After all, what does it take for people to develop clarity about their spiritual identity? They would need to be confident in their ability to engage in that process, and -- because human beings are relational -- they would need a community within which to develop that personal clarity. Perhaps a spiritual leader or guide is also an important element in the mix. They don't need a building, to be sure. They don't need to follow a prescribed set of rituals, particularly when those rituals become rote practice instead of personally significant. They certainly don't need to pay people for the means to connect with divinity. Within a relatively short amount of time, all the essentials for meaningful spiritual community and meaningful personal development could be put in place. True understanding takes a lot longer, but it starts from having a useful foundation.

It bears repeating that we never need to pay for spiritual integrity. We may choose to pay for the services of a coach or guide. We may choose to contribute resources to a community in which we have found meaning. There is something off, however, if we are ever compelled to give money that we aren't giving out of our own desire. Our spiritual well-being does not have a price tag. Our spiritual well-being is our responsibility. No matter what promises are made about more money coming back to us if we give beyond our means or beyond our comfort, our financial well-being is our responsibility, too. When money is coerced from us, there is something wrong with the situation. When we offer money out of our own sense of abundance -- out of our own identity as generous people -- then we can most meaningfully connect that to spiritual integrity.

There is little else to this scene apart from pointing out that the current system was flawed. It will take some time for the overall story to reveal a better way. From this little bit, though, we might take away that we need to clarify for ourselves what is most important, and we need to be clear that it isn't money. We might recognize that our personal development and our sense of community are not about the physical trappings of architecture or prescribed ritual. We might commit ourselves to allowing our guiding principles to source our public actions, and we might begin to build our conviction in that area. Most importantly perhaps, we might begin to develop a sense of self that isn't based on external validation from other people. We can learn from other people's perspectives, even their perspectives about who we are or who we should be, but we don't need to base our decisions on what would make other people happy. There is a more authentic way of being that we can embrace.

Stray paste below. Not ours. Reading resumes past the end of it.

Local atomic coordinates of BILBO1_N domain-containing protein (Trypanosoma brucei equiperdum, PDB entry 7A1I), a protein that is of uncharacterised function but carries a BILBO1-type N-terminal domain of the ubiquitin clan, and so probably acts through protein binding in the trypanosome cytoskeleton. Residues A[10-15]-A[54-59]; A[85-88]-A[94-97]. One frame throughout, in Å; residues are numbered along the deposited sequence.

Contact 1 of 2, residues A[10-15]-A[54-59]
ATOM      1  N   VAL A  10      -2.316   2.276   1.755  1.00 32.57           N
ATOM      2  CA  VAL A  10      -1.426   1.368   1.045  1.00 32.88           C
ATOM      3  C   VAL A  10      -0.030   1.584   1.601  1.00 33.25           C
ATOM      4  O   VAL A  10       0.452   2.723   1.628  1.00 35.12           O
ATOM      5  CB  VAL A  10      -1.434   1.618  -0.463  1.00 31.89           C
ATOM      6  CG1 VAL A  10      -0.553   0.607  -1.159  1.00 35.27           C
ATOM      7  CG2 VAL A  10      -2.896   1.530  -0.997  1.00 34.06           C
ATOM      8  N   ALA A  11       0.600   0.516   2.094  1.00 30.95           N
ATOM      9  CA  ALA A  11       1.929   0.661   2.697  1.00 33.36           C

Little Experiments: What can you do in three days? If you want to build up your spiritual identity a bit more, there are some meaningful actions you can take that do not require a lot of time. These are steps in a journey, not the destination, but they can still be incredibly meaningful and important.

In the next three days, you could:
Start in on that personal development book you've been meaning to read.
Connect with someone with whom you haven't spoken in a while.
Commit to a practice of meditation.
Decide to give out of your abundance to a cause that you care about.
Seek out a community of like-minded people who are challenging and supporting one another.

If you wanted to, within the next three days, you could plan a simple dinner and invite people who have helped you clarify your own identity, people you have inspired and empowered, or others with whom you would like a deeper connection. That could even be the start of a meaningful community of individuals who are willing to be intentional about their own identities and their relationships with one another. Everything has to start somewhere. You could start something in the next three days.

No comments:

Post a Comment